The technology exists to make cycling coverage far more compelling than it already is but it’s not being exploited like it could be. Why?
Tapping into technology for the full broadcast experience
– By Rob Arnold
Imagine watching a Formula-1 race without onboard cameras, or a MotoGP with images only from the trackside… surely ratings would dwindle and there would be an outcry from the fans. For decades the broadcast of motorsport has been boosted by cleverly positioned cameras. We get to see passing manoeuvres that are so close they make you squirm. We appreciate the skill – or daring – of Valentino Rossi because we get to see even more than he can. There is footage from almost every angle – but in cycling it’s non-existent. Why?
The president of the UCI recognises that changes should be implemented to improve the quality of broadcast of cycling but, to date, the regulations imposed by the sport’s administration limit this possibility. Still, Brian Cookson also notes that, “It’s impossible to ‘uninvent’ technology”.
Speaking to RIDE last September, Cookson expressed an interest in changing the rules to allow onboard cameras to be part of the pro peloton.
“I don’t see why that can’t happen,” said Cookson about the possibility of putting cameras on bikes inside the pro peloton. “I think it should be allowed to happen.”
At the end of a recent podcast with SBS, I reiterated a point that has been raised on a number of occasions when discussing the future of cycling broadcasts.
“If there’s no broadcast of women’s races, except for the world championships and Olympic Games,” I say at the end of the chat [around the 40-minute mark], “that means there’s nothing on television which is the point that [the UCI] is trying to improve right now. So, that’s to say that a delayed broadcast would be better than no broadcast… what would be a great alternative is to have some kind of product symposium where you start integrating GoPro style cameras into helmets and stems and seatposts… and even if you can’t do the relay [for live coverage] then let’s bundle it so that you get some footage from X [number of] riders in every team of every race and make a highlights package… create a broadcast that is, in fact, not live but a great insight into the peloton with on-bike cameras.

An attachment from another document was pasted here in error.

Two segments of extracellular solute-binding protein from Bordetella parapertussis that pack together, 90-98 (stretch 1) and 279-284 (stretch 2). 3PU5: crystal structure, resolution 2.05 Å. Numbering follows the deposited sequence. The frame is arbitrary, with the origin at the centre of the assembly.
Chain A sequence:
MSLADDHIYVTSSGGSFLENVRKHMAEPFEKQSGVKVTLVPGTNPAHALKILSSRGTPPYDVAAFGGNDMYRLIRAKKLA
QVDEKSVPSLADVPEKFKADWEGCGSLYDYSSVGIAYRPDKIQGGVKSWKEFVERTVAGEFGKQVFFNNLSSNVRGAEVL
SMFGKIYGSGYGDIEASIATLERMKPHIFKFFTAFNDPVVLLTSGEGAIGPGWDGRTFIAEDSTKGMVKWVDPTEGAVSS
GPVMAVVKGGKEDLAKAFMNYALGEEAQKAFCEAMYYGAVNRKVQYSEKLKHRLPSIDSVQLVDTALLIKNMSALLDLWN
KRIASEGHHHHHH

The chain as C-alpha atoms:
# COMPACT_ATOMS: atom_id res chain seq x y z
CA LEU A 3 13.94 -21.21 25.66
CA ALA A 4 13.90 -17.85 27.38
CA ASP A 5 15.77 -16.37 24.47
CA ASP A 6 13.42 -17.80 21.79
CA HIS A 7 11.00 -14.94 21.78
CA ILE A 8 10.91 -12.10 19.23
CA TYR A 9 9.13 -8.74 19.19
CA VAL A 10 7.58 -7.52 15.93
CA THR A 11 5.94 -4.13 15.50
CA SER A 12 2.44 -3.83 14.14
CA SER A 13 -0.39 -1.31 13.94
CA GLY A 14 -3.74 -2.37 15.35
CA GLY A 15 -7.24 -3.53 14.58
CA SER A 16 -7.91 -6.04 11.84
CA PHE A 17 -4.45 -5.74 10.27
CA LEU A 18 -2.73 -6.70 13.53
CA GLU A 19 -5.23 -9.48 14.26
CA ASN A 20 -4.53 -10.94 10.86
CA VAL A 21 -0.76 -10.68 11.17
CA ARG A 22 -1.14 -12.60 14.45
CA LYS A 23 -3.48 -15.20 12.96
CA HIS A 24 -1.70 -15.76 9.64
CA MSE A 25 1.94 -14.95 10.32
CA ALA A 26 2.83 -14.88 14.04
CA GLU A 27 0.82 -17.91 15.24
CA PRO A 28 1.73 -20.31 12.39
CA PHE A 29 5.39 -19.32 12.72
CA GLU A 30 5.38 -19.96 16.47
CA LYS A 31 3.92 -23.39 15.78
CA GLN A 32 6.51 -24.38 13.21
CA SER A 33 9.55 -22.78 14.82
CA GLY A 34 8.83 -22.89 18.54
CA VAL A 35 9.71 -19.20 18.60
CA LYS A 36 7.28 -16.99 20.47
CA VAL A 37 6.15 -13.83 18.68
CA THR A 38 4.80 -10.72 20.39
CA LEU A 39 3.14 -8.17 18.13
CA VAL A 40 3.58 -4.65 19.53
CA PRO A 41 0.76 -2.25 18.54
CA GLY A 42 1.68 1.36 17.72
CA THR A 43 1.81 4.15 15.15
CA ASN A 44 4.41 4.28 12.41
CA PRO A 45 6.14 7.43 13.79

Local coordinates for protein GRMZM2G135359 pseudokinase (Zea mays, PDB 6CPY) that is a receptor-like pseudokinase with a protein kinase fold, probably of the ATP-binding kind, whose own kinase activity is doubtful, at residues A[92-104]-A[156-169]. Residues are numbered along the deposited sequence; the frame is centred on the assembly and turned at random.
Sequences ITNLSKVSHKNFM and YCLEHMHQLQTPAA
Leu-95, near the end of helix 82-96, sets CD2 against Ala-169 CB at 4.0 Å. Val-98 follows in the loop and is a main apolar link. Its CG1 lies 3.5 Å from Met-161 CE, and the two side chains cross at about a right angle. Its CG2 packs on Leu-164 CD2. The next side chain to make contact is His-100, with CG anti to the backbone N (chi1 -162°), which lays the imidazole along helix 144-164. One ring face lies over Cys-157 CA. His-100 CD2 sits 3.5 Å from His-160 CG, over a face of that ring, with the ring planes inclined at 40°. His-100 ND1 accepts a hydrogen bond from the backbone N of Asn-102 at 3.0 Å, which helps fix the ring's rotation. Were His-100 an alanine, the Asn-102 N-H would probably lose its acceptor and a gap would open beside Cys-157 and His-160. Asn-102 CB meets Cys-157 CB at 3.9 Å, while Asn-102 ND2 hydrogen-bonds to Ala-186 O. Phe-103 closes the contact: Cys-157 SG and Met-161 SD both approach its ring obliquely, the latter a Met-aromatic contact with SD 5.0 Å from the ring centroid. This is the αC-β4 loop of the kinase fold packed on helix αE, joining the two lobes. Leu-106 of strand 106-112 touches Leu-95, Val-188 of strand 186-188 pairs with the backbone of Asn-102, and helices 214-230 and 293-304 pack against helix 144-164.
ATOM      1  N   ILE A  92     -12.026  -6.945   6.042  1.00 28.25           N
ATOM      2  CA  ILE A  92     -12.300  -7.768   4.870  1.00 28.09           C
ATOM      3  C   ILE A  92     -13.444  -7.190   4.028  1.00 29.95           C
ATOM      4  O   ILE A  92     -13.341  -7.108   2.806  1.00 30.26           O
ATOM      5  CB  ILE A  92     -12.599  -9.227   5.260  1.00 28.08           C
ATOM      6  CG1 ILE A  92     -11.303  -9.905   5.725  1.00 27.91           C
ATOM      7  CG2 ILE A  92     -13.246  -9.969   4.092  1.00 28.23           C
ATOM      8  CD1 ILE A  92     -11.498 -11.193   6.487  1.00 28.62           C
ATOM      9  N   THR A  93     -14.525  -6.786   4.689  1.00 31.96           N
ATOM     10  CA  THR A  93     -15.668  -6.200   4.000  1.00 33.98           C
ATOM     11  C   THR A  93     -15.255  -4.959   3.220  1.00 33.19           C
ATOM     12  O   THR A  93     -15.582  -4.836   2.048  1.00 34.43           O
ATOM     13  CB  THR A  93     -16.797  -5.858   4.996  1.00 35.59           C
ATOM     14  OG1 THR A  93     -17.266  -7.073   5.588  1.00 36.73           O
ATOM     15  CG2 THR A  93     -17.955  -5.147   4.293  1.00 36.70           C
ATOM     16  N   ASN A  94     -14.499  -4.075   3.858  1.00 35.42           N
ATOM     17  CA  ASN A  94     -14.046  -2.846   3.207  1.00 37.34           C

“You change the legislation so that the UCI actually allows [riders] in the peloton to carry cameras… and you get footage that is unprecedented in cycling. You could make the most amazing in-race coverage.
“I just want cameras on bikes,” I conclude. “I think that’s going to change cycling in the wider media spectrum.”
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It’s been happening for years already but only in a clandestine manner. Mark Renshaw explained that he had a GoPro camera attached to his bike (underneath the saddle) for the final stage of the Tour de France in 2009. “Unfortunately it fell off before the finish,” he lamented. Herein lies one justification for the UCI’s current stance: there is a liability… of sorts. The device can fall. Like the camera technology itself, however, the mounts are also improving dramatically in recent times.
It’s been almost five years since HTC-Colombia’s attempt to capture the action of the final stage of the Tour and in that time there has been a proliferation of camera systems that make what was once high-end broadcast technology available to the masses.
The release of The Armstrong Lie reveals that film makers have been prepared to risk fines in favour of getting some footage. There are a few scenes where an onboard (handlebar mounted) camera captured images from inside the peloton. The bike in question was a Trek, the team was Astana, and the rider was Yaroslav Popovych. He didn’t use it for every stage and he seemed to escape detection by the scrutineers (if they even actually bothered to look for cameras) and the footage is excellent.
Okay, it’s far from live but it brings the viewer closer to the action than ever before so who cares if it’s a delayed edit?
“I think the technological potential now for on-bike cameras and so on is absolutely amazing,” agreed Cookson during our discussion. “What could be more exciting than a handlebar camera on Cav’s bike in a bunch sprint? I think I’d be watching it from behind the sofa with my hands over my eyes to be honest.”
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It’s been happening for years in almost every other sport but cycling is slow on the uptake of some technologies. We can buy bikes that weigh less than 6kg and, in the pro peloton, mechanics have to add ballast to bikes to get them up to the UCI’s minimum of 6.8kg. Why not allow that extra weight to come in the form of a camera?
There are sunglasses with high definition cameras built in. There are mounts for handlebars or stems or helmets or saddles. There are numerous companies vying for the segment of the market place that is keen to capture the action they enjoy during their time on the bike. There are broadcasters that would like to show cycling from another angle. There are teams begging for a share of the broadcast revenue. There are races taking place that virtually no one gets to see. All this can change with a fresh approach to the use of cameras in cycling.
We would like to see more. We can see more. We should see more.
– By Rob Arnold
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From RIDE #57 (September 2012): GoPro, Swann and Contour are some companies creating cameras for bikes (below). Sony has also recently entered the market and there is sure to be vast improvement to an already impressive range of products that help us all capture cycling action from every angle.